If travelling by air, get up and move around the cabin frequently. You’ll want to try the local cuisine whilst away, just try to eat everything in moderation. Avoid food that is high in salt and fat, and eat plenty of fresh fruit, veg and fibre – as you would normally. Doing exercise while you’re away (swimming, walking, tennis) will also help keep your cholesterol levels under control.
Breathing problems (including asthma or emphysema)
If you are flying and use oxygen, speak to the airline in plenty of time before you travel. If your pre-existing lung condition leaves you breathless, you might want to consider requesting special assistance at the airport and your destination.
The rules around travelling with HIV vary from country to country and some destinations may have restrictions about longer stays. The Terrence Higgins Trust
suggests that you check with your local embassy, consulate or High Commission to get the most recent information. Before travelling, make sure your vaccinations are up to date and you know how to store your medication. If you are travelling to an area where insect-borne diseases are common (e.g. malaria, Dengue fever or yellow fever) minimise the risk of getting bitten by mosquitoes or ticks.
Make sure airport staff, cabin crew and holiday reps are aware of your epilepsy. As with any other pre-existing medical condition, make sure you pack enough medication (plus extra). Keep all mediation in your hand luggage and in its original packaging. It’s important to take your anti-epilepsy drugs at the prescribed intervals so be aware of time differences.
If you have had a stroke, you will need to speak with a medical specialist to find out if it is safe to fly. Make sure you also include any new conditions that were diagnosed at the time of your stroke and make sure they are stabilised. On the flight, try to book a seat with extra legroom to reduce the risk of developing DVT.
Other Major Organ Conditions
Including brain, blood, liver and kidney conditions.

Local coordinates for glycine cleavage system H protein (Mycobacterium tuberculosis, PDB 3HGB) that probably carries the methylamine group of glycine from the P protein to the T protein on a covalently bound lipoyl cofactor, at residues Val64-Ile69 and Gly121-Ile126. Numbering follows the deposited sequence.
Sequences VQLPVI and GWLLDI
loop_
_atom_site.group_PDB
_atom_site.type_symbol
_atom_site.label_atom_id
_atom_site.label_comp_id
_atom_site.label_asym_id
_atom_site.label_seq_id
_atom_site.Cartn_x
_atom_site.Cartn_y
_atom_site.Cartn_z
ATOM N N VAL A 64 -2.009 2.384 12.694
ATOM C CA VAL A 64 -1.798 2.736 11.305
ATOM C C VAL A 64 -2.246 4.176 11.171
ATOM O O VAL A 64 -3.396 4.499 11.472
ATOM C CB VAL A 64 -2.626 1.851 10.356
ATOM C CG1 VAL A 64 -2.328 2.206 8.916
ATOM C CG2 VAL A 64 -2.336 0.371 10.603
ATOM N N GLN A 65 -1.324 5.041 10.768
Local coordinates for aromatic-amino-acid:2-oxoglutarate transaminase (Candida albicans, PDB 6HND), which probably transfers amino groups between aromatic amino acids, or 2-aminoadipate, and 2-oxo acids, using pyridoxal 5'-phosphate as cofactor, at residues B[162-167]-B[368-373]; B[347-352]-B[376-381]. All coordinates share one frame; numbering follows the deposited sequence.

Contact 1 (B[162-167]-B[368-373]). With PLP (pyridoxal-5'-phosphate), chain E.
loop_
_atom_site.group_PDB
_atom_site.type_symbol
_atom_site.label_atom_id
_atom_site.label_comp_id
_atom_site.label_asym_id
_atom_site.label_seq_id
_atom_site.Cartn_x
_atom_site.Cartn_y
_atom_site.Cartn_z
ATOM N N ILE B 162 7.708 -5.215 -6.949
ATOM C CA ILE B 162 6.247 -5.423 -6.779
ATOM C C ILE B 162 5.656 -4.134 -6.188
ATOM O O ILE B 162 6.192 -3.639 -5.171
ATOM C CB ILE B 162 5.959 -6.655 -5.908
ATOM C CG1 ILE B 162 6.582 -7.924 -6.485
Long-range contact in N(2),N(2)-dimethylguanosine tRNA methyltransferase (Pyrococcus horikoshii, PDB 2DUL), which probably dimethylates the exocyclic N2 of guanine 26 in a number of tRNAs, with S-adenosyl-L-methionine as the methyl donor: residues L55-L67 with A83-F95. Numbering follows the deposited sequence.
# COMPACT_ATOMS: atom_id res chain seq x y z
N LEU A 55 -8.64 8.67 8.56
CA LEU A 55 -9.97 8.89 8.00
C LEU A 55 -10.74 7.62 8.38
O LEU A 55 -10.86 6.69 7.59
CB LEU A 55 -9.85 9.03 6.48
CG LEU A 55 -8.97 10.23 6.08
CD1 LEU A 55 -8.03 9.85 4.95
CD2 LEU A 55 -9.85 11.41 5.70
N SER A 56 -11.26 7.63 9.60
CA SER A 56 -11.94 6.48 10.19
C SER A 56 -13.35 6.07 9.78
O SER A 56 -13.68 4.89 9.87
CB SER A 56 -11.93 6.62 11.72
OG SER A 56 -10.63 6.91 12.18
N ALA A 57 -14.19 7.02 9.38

Can I exclude a medical condition from travel insurance?
Yes it is possible. You must declare all medical conditions to your insurer to be sure you hold a valid travel insurance policy, however a select few may be able to apply a voluntary medical exclusion. However, you must be aware this will exclude all claims that may arise from or relate to a pre-existing medical condition and the linked conditions can be extensive.
If you choose to 'Decline' cover for your pre-existing medical condition(s), you will also not be covered for any claims arising from the following medical condition(s) which are related to the excluded medical condition(s) above.
- Chronic renal failure
- Lower limb ulcer
- Peripheral vascular disease
- Transient ischaemic attack
- Heart attack
- Mini stroke
Does EHIC cover pre-existing medical conditions?
While it is a good idea to have a European Health Insurance Card (EHIC) before you travel within Europe, it is not a substitute for specialist medical insurance. EHIC is not designed to cover pre-existing medical conditions, it does not cover private hospital care and it won’t cover the bill if you need to be flown home.
Taking out travel insurance with medical conditions
is the best course of action. Get in touch with the team at Insurance Choice to find the right policy for you and your circumstances.